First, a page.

FINLAND AND ITS CURRICULUM

FINLAND AND ITS CURRICULUM

Reforms to the curriculum give freedoms to teachers and encourage pupils to take charge of their own learning

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The success of the Finnish education system is well known and attested to in the Pisa Oecd  League tables. Well qualified, high status  teachers, a pro-education culture, a comprehensive system looking after the needs of all learners, combined with a degree of choice for parents  all contribute. As we review our curriculum it is worth looking at how Finland managed its curriculum reforms. A recent  2010 OECD report  ‘Strong Performers And Successful Reformers In Education: Lessons From Pisa For The United States; (‘Finland:  Slow and Steady Reform  for Consistently High Result’) provides some intriguing insights. It reveals that  both regular class teachers (grades 1-6) and subject teachers (7-9) exercise an enormous degree of professional  discretion and independence when it comes to the curriculum. There is a national core curriculum in Finland, introduced in 2004  but over the past 20 years it has  become much less detailed and prescriptive The core curriculum also  offers some broad criteria for student assessments, but it is teachers who  have the principal responsibility for building systems to continuously assess the progress of students.  Essentially the curriculum is  a framework, leaving education providers and  teachers latitude to decide what they will teach and how. Teachers select their own textbooks and other instructional  materials, for example. Because the only external testing in comprehensive schools is done on a sampling basis  and is designed to provide information on the functioning of the system as a whole, assessment in Finnish schools  is a classroom responsibility. Teachers are expected to assess their own students on an ongoing basis, using the  assessment guidelines in the national core curriculum and textbooks. However, a major focus in Finnish classrooms  is also on helping students learn how to assess their own learning. Finnish classrooms are typically described by observers as learner-centred.  as the emphasis on student self assessment would suggest, students are expected to take an active role in designing their own learning activities.  Students are expected to work collaboratively in teams on projects, and there is a substantial focus on projects that  cut across traditional subject or disciplinary lines (not too dissimilar to the IB approach it seems). By the time students enrol in upper secondary school (grades 10- 12), they are expected to be able to take sufficient charge of their own learning to be able to design their own  individual programme, so  upper secondary schools are now mostly based on individual study plans. There is no  longer a grade structure; each student proceeds at his or her own pace within the modular structure. every student  constructs his or her own study plan, which consists of different courses in various subjects according to each  student’s individual choices. The focus is  on trusting pupils to take personal responsibility  for their own learning and it  is not accidental. The following is taken from the preamble to the National Core Curriculum for Basic Education, Finland (2004):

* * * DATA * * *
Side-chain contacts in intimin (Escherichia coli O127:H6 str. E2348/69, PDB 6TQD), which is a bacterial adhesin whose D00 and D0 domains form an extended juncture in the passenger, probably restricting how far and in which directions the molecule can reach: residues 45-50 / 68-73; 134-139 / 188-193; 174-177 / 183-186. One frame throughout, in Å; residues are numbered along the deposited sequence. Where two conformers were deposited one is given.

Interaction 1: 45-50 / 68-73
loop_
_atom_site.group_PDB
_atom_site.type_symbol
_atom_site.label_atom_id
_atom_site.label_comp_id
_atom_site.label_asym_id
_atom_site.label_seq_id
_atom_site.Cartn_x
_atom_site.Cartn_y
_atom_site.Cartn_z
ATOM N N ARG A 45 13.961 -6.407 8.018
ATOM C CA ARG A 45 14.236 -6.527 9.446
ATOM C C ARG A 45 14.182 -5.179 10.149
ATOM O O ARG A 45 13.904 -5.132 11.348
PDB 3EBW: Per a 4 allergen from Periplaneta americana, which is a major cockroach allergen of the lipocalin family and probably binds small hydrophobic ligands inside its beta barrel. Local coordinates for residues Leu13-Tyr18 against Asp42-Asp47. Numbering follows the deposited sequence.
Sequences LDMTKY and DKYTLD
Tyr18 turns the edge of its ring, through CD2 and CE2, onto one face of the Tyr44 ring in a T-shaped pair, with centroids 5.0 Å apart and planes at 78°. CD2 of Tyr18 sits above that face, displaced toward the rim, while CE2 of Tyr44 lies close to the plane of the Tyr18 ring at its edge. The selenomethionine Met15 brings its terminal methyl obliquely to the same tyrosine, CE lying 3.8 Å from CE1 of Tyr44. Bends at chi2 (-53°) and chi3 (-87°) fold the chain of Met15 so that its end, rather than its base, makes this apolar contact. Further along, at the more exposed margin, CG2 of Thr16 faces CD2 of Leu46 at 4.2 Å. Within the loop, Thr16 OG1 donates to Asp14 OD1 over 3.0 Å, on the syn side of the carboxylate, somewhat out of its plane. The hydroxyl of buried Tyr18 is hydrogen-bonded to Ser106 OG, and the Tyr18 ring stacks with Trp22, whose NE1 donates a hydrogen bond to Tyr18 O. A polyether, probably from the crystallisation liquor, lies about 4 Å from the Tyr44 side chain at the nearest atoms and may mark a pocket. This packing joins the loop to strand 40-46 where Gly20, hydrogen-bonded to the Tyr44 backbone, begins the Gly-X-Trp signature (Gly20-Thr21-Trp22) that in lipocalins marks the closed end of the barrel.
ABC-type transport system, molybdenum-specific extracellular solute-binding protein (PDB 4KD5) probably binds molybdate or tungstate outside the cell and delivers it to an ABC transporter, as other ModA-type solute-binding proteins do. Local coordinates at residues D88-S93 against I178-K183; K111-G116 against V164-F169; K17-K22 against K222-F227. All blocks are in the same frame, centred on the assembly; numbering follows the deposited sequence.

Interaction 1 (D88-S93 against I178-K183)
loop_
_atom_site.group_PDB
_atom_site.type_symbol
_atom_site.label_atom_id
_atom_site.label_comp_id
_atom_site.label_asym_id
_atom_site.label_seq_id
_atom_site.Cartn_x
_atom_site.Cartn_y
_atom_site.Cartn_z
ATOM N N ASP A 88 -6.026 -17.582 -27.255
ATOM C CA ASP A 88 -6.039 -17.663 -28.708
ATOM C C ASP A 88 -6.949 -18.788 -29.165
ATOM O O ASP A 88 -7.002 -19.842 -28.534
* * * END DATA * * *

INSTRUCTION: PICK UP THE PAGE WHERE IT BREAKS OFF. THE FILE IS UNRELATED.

‘The learning environment must support the pupil’s growth and learning. it must be physically, psychologically,  and socially safe, and must support the pupil’s health. The objective is to increase pupils’ curiosity and motivation  to learn, and to promote their activeness, self-direction, and creativity by offering interesting challenges and  problems. The learning environment must guide pupils in setting their own objectives and evaluating their  own actions. the pupils must be given the chance to participate in the creation and development of their own  learning environment.

This is something of an antidote to  the relatively prescriptive  centrally driven version we have here in which teachers are not  given much say and pupils are certainly not encouraged nor trusted  to take ownership of their own learning. But then again maybe this is a culturally specific  phenomenon.

 

Interesting to note too that Sweden’s Free schools give teachers and pupils a greater say  and control over  the curriculum.

Key reference: Aho, E., K. Pitkanen and P. Sahlberg (2006), “Policy development and reform Principles of Basic and Secondary education in  Finland since 1968”, prepared for the Education Working Paper Series, World Bank, Washington, dc. http://www.pasisahlberg.com/downloads/Education%20in%20Finland%202006.pdf.

http://www.oecd.org/dataoecd/34/44/46581035.pdf

 

 

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